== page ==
By Susan Shannon
I used to live in Colorado, and I loved hiking in the mountains. On a clear day, when you are far away from a mountain, you can see the snow-covered peak and marvel at its beauty.
Of course, at a distance, you don’t know what is exactly on the other side of that mountain. You can only see the picture as a whole. The inexperienced climber can imagine the thrill of standing at the top, looking out across the mountain range. The details of the struggles involved in climbing aren’t readily considered. But if you are climbing that rugged trail up the side of that mountain, it can be exhausting, even dangerous, and it can be easy to lose sight of the whole picture because you are in the midst of the nitty-gritty of it all.
As you begin the climb, first there’s the monotony of all the trees at the lower altitude where it can be safe. Yet you can’t see where you’ve been, and you can’t see very far ahead up the trail. Tree branches and s-curves obscure your view of what might be a difficult ascent. You just keep walking. As you hike farther, the terrain begins to change: there are fewer trees, there might be loose gravel, and you can slip and fall. Sometimes there are boulders that obstruct your path and you have to find a way around them; or the walls of rock seem perilous to climb. Just trees and rocks as far as you can see. Sometimes you wonder if you’ll make it.
A wise hiker never travels alone but takes a companion to help navigate the way and to give encouragement. “Come on, you can do it!” It can seem like plodding along, just putting one foot in front of the other. At higher altitudes, the air can hurt the lungs with each breath. Slowing down to acclimate becomes a necessity.
A wise hiker takes time to pause, rest and refresh, and smell the invigorating, clean mountain air. A wise hiker will also take the time to appreciate any flowers along the way like the beautiful columbine or the perky little tundra flowers.
You’ll wonder in amazement, “How can those beautiful little flowers grow out of rock?”
After many hours of weary hiking and resting, hiking and resting, you finally reach the top and look out across the vast expanse of hundreds of miles, and you realize you are now part of that picture you saw at the beginning. It is amazing. It is breathtaking. You think back to all the struggles you encountered on the way to the top; some may have been mind-numbing, exhausting, even harrowing. But somehow all the struggles seem worth it as you gaze in awe and wonder with a fresh appreciation of a new beauty that surpasses all expectations.
Climbing that mountain is a lot like parenting. As an expectant mother, it’s easy to make plans for a wonderful baby who will most assuredly sleep through the night on your schedule and never have a serious illness. The child will be a good student with few challenges and will have a teenaged life full of good decisions in preparation for an adulthood of citizenry that contributes well to society.
In reality, life with a baby can seem monotonous with all the sleepless nights and diaper changes. You can’t recall the last day you had to yourself. But you walk on. You soon learn the plans made pre-parent were perhaps naïve. You can’t see what life holds in the future because of the sudden curves life throws at you. You wonder what will be around the next bend.
Sometimes you become weary and discouraged. You wonder if the scenery of this stage in life will ever change. Perhaps there are boulders in your life that you had not planned on, and the rock walls seem impossible to climb.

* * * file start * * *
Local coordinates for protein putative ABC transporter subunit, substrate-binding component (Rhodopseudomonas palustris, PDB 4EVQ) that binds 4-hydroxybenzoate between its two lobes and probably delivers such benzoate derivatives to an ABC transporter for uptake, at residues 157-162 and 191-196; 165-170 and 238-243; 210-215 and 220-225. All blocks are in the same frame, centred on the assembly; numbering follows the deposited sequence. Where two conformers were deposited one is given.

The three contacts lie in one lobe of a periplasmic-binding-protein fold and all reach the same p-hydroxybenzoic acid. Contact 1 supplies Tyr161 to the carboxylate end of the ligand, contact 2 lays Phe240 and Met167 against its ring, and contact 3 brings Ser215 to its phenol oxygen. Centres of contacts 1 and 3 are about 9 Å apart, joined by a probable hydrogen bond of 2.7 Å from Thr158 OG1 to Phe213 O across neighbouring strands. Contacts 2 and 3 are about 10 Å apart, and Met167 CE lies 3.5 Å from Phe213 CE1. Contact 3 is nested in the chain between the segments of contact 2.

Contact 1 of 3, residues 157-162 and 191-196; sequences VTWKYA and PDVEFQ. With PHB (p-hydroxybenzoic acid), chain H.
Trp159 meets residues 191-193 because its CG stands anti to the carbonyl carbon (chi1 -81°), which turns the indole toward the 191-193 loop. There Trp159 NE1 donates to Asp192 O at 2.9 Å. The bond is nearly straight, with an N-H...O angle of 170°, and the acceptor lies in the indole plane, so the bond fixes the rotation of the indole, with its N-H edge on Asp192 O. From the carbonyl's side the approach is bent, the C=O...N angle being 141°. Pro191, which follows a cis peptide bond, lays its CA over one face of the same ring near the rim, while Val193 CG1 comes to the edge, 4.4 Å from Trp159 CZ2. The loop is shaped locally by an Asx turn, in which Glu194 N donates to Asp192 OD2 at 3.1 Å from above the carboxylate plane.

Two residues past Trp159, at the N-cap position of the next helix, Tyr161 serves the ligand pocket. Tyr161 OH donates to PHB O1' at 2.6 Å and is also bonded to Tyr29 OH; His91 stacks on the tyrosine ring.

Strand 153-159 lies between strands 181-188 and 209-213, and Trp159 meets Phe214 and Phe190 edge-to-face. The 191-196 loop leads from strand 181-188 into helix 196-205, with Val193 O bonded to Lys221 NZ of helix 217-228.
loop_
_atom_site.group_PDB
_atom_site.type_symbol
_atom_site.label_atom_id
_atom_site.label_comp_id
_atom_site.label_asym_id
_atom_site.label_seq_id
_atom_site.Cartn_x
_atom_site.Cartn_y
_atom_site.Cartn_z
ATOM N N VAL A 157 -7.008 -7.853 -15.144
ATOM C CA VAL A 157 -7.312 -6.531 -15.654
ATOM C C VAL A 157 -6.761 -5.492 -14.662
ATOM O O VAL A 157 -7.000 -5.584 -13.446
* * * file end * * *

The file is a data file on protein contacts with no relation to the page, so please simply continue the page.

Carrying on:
Sometimes it seems you are just plodding along, going from one day to the next, and you wonder if you’ll make it. Sometimes those days seem slow because you have to acclimate to hurt or great disappointment.
But if you are wise, you will take companions with you on your parenting journey. You will talk with other moms to give and receive encouragement. “Come on, you can do it! You are not alone!” Don’t forget that there is a company of moms who are all on the same journey. Some are ahead and can encourage you because they’ve been there, done that. They can see what you cannot. At the same time, others are facing the same obstacles as you, weary, and perhaps bewildered, but offering hope because, “Together we can do this!” And with each word of encouragement, you can take another step to your destination.
Wisely you will take the time to notice the flowers along the way—those precious times of playing on the floor with your kids, building a fort, playing dolls, reading a book together for the 100th time, going to games, chauffeuring to activities, listening to broken hearts, giving love and forgiveness, modeling the love of Jesus.
And the time will come when you’ll wonder, “How did those kids grow out of that rock?”
A wise mom will take the time to rest and refresh, knowing true rest and refreshment comes in spending time with the Lord. She will understand what God said as recorded in Jeremiah 31:25: “I will refresh the weary and satisfy the faint.” He is the one who will give true rest to your soul. He will give you the peace others might not understand. He will lead when the obstacles seem insurmountable. His words can be trusted: “I will lead the blind by ways they have not known, along unfamiliar paths I will guide them” (Isaiah 42:16).
While the journey of motherhood never really ends, it can come to a place where you can look back and recall all the struggles through the years and you can see how God worked in ways to encourage, guide, and bless you. Somehow the struggles seem worth it. You can be filled with awe and wonder with a fresh appreciation of a beauty you could have never imagined—beauty that surpasses all expectations.
Susan Shannon is a wife, mother of four grown children, grandmother, teacher of adults, and mentor to teen moms.
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